Home is now a small rental house, in a golf course community on the sand hills west of Las Cruces and the Rio Grande. I’m in the Chihuahuan Desert, which is considered a “high desert” since most of it lies between 2000 feet and 6500 feet elevations, though it is arid and far enough south to escape most serious winters.
See the blue pin on the left side of the below photo.
This is the solitude I’ve missed, 2013-2016 living in a small El Paso apartment. Though I’m limited on what I can do with the property, this is the most appealing neighborhood I’ve ever lived in. In the aerial my house is above the blue pin, and it was once white stucco.
Throughout, there are substantial islands of preserved and naturalized flora. And I’m just minutes to part of the Organ Mountains-Desert Peaks National Monument. This being New Mexico, the road there isn’t maintained often and requires high clearance 4WD. My Toyota Corolla isn’t ideal.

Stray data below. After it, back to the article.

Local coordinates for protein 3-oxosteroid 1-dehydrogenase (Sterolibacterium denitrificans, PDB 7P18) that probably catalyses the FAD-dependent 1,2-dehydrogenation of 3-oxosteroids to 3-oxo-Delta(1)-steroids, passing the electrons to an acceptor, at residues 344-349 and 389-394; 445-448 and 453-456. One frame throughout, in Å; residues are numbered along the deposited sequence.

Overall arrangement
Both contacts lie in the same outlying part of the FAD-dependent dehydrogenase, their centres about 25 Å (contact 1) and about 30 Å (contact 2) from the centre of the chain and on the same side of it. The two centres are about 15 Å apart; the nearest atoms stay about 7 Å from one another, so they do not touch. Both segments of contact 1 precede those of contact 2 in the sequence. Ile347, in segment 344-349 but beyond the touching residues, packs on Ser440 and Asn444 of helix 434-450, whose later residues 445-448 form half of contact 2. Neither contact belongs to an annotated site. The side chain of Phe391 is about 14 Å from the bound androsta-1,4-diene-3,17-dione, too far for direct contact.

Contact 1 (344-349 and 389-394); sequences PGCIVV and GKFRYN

Geography + Soils + Climate (average / annual stats)
Ecoregion – Chihuahuan Desert (Creosote Bush-Ocotillo, Mesa Sand Scrub associations)
Elevation – 4,035′ above sea level
Soils – gravelly sand, sandy loam
Sunset climate zone 10[b]
Cold hardiness zone USDA 8a [arid], Sunset zone 10(b)
Heat zone – AHS zone 8
Growing season [consecutive lows >32F] – 230 days
ET rate [evapotranspiration] – 78″
Sunshine – 293 days (193 clear <30% cloud cover + 100 partly cloudy 30-70% cloud cover)
110F all-time high (1994)
105F average highest
62F average annual
12F average lowest
-12F all-time low (1962)
Precipitation * (arid – late Summer into early Fall is the “wet” or monsoon season, Fall through Winter and into early Summer is progressively drier) –
15″ wettest (1941, 2006)
7.3″ average annual [.3″ of that liquid from 3″ snow]
3″ average annual snowfall [1/3 years have no snow]
3.8″ driest (1953)
* extrapolated from local observation, this station, and this station
– – – Bat
Cicadas (2 species)